posted on 1/2008 By:
My first encounter with Orgone has certainly been a bruising one. The Goliath is ripe with ferocious technicality and speed, but kept in check with assured songwriting. The ‘experimental/death metal/black metal’ description on the band’s webpage doesn’t really do justice to Orgone’s fiery blend of tech death, noise and progressive elements, all of which combine to make a rather biting concoction. The Goliath is certainly a full-length, yet there are only six songs here, and so the band’s decision to opt for longer, slowly-developed songs is a brave one. The great thing is they manage to pull it off convincingly, as each of the six compositions on this album are distinct and memorable when taken separately, but also gel really well together as a whole.
When “Lessons Of Mesopotamia” begins in a flurry of furious blasting and squealing guitars, I wondered just how it was going to hold my interest for its seven-and-a-half-minute duration. It soon becomes apparent though that Orgone know a thing or two about penning a decent tune, as the guitar melodies and rhythmic shifts halfway through twist and turn the song into all sorts of interesting shapes. It shows the band’s awareness of the recent wave of ambient metal/hardcore, before slowing down to a crushingly heavy and deathly climax. Each of the songs on The Goliath are worthy of mention, yet to single them out would take away from the album’s impressively consistent flow. Yet I do have to mention the powerful and emotive conclusion to “The Levitating Chandelier”, and closer “Vomited Hyacinths” (catchy titles or what?), which ends the album in the same powerfully epic fashion as it began.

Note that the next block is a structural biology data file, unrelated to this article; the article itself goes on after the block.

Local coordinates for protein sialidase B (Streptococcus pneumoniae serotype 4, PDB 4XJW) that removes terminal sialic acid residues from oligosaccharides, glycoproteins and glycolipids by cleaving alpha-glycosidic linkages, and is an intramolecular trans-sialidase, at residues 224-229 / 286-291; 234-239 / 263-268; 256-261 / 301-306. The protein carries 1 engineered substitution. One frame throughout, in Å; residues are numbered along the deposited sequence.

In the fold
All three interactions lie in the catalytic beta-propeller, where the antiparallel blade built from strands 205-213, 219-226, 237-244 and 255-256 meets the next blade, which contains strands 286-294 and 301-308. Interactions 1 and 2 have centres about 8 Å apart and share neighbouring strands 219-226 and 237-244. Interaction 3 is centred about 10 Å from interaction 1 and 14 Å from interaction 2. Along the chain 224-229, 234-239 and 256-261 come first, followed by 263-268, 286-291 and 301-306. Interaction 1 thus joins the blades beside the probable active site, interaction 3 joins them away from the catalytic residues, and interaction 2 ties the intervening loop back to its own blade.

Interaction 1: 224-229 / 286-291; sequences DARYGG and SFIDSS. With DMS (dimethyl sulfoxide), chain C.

With The Goliath, Orgone have succeeded on virtually every level. The sheer technicality on display is enough to get your head spinning, but vitally, it’s balanced out with strong, confident songwriting and a deft emotional punch. For those of you into death, hardcore, noise and ambient/experimental, I strongly urge you to have a listen to The Goliath. For all its progressive tendencies, the album is above all else a strong slice of extreme metal – fast, brutal, uncompromising. Thankfully, it’s delivered with intelligence as well (check out the band’s MySpace for an insight into their intriguing political and spiritual musings). An impressive effort all round.
Register to post comments.